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Mass is more than remembrance: it makes the Resurrection present now

(courtesy John Aron)

Here is the Collect for the Sixth Sunday of Easter in the Ordinary Form, which was glued together from bits of prayers from ancient sacramentaries. That doesn’t mean that it isn’t a good prayer.

Fac nos, omnipotens Deus, hos laetitiae dies, quos in honorem Domini resurgentis exsequimur, affectu sedulo celebrare, ut quod recordatione percurrimus semper in opere teneamus.

We could say “busy love” for that affectus sedulus.

Affectus means “a state or disposition of mind, mood” or “affection” in the sense of “love”. Sedulus is “busy, diligent”. Teneo connotes “to grasp”, both physically and intellectually. Recordatio is “a recalling to mind”, a “bringing of something back to the heart [cor]”.

Current ICEL (2011) translation: “Grant, almighty God, that we may celebrate with heartfelt devotion these days of joy, which we keep in honour of the risen Lord, and that what we relive in remembrance we may always hold to in what we do.”

Herein, we call to mind and heart gifts so important that they summon a concrete response here and now. This is true during Holy Mass, when the priest does what Our Lord commanded us as a Church to do: “Do this in commemoratio of me.” It is also true for works of mercy in daily living.

St Augustine of Hippo (d 430) connects recordatio and memoria in a letter to his childhood friend and fellow convert Nebridius (ep 7). For Augustine, memory is where self and God meet in what he calls beata vita, the “blessed life”, the happiness that comes from unity with God. Memory is both the locus of the self as well as the faculty that connects the here and now with the past and future. Memory is therefore a sort of “vanishing point”, constantly slipping away into the past. It is also where the self and God are found together. God keeps us from vanishing into something even less than a memory.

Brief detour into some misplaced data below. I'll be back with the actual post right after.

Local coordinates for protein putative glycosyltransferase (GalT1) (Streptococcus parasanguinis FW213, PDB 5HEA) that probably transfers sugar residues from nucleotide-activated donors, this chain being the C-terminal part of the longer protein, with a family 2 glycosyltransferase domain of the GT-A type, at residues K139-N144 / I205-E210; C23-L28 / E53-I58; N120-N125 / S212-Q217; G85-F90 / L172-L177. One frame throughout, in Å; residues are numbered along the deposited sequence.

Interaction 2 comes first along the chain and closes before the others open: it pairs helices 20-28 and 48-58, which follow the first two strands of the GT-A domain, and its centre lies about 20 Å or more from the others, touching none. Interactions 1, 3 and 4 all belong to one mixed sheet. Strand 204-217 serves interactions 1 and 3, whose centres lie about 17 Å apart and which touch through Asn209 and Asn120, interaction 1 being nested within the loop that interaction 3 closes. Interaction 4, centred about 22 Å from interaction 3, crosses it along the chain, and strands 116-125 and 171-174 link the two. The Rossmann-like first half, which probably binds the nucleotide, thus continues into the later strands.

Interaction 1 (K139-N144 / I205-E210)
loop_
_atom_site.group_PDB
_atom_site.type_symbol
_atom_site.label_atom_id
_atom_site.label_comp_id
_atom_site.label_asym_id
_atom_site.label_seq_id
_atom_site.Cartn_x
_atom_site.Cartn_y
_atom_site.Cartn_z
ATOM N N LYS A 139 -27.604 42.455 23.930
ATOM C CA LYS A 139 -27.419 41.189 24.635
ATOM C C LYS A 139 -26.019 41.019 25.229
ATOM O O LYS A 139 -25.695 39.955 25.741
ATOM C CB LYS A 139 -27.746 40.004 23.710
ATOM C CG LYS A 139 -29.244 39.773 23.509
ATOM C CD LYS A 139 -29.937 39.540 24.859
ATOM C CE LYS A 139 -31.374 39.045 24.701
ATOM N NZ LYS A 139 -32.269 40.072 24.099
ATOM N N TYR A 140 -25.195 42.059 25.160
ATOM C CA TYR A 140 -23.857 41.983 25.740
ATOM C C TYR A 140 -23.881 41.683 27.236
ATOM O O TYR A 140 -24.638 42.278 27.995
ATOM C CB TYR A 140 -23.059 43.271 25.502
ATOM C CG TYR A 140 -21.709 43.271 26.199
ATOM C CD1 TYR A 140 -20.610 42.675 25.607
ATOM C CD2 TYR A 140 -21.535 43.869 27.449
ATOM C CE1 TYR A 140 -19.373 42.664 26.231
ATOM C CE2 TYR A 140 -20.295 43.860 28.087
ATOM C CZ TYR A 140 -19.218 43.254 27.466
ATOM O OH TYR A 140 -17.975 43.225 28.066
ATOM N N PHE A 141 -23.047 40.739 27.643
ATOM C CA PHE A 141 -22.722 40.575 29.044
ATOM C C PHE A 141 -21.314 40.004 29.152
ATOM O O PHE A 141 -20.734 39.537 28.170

Holy Mass is more than a “remembrance of things past”. It makes the historical reality of Christ’s Resurrection, and our future resurrection, present now. Even in this earthly life, we are risen in Him. We are risen, rising, and about to rise all at the same time. Respond in “busy love” to gifts of life, of being in God’s image, of the dignity this image gives us, and of the path He opened to encounter Him face to face.

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